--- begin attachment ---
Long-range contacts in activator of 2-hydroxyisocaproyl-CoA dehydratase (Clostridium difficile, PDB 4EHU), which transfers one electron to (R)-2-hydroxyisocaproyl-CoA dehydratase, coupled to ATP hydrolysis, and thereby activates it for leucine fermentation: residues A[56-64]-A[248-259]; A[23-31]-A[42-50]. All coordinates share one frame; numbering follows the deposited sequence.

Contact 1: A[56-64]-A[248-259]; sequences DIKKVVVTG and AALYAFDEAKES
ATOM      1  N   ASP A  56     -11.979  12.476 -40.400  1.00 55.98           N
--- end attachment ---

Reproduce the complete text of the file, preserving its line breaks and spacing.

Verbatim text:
Long-range contacts in activator of 2-hydroxyisocaproyl-CoA dehydratase (Clostridium difficile, PDB 4EHU), which transfers one electron to (R)-2-hydroxyisocaproyl-CoA dehydratase, coupled to ATP hydrolysis, and thereby activates it for leucine fermentation: residues A[56-64]-A[248-259]; A[23-31]-A[42-50]. All coordinates share one frame; numbering follows the deposited sequence.

Contact 1: A[56-64]-A[248-259]; sequences DIKKVVVTG and AALYAFDEAKES
ATOM      1  N   ASP A  56     -11.979  12.476 -40.400  1.00 55.98           N